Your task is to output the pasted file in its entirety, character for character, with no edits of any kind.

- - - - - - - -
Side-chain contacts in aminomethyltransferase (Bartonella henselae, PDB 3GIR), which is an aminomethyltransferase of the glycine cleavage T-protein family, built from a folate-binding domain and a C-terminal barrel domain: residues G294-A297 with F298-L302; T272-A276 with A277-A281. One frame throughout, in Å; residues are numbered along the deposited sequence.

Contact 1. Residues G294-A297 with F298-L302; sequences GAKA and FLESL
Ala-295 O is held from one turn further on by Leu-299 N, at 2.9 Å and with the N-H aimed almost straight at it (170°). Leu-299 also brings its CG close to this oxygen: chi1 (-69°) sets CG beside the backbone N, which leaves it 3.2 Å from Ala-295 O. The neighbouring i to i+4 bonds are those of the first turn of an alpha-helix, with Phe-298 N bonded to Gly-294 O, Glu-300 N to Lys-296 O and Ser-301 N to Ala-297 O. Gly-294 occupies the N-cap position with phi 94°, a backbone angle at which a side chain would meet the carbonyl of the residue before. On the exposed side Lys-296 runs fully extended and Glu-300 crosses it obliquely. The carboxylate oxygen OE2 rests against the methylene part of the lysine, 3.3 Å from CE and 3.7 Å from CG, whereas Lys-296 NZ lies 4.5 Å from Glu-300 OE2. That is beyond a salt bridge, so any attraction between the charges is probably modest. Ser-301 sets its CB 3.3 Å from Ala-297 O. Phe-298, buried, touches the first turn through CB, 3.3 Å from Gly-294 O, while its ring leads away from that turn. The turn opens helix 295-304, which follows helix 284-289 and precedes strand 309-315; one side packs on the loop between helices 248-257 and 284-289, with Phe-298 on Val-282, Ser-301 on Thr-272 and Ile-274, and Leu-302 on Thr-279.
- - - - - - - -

Side-chain contacts in aminomethyltransferase (Bartonella henselae, PDB 3GIR), which is an aminomethyltransferase of the glycine cleavage T-protein family, built from a folate-binding domain and a C-terminal barrel domain: residues G294-A297 with F298-L302; T272-A276 with A277-A281. One frame throughout, in Å; residues are numbered along the deposited sequence.

Contact 1. Residues G294-A297 with F298-L302; sequences GAKA and FLESL
Ala-295 O is held from one turn further on by Leu-299 N, at 2.9 Å and with the N-H aimed almost straight at it (170°). Leu-299 also brings its CG close to this oxygen: chi1 (-69°) sets CG beside the backbone N, which leaves it 3.2 Å from Ala-295 O. The neighbouring i to i+4 bonds are those of the first turn of an alpha-helix, with Phe-298 N bonded to Gly-294 O, Glu-300 N to Lys-296 O and Ser-301 N to Ala-297 O. Gly-294 occupies the N-cap position with phi 94°, a backbone angle at which a side chain would meet the carbonyl of the residue before. On the exposed side Lys-296 runs fully extended and Glu-300 crosses it obliquely. The carboxylate oxygen OE2 rests against the methylene part of the lysine, 3.3 Å from CE and 3.7 Å from CG, whereas Lys-296 NZ lies 4.5 Å from Glu-300 OE2. That is beyond a salt bridge, so any attraction between the charges is probably modest. Ser-301 sets its CB 3.3 Å from Ala-297 O. Phe-298, buried, touches the first turn through CB, 3.3 Å from Gly-294 O, while its ring leads away from that turn. The turn opens helix 295-304, which follows helix 284-289 and precedes strand 309-315; one side packs on the loop between helices 248-257 and 284-289, with Phe-298 on Val-282, Ser-301 on Thr-272 and Ile-274, and Leu-302 on Thr-279.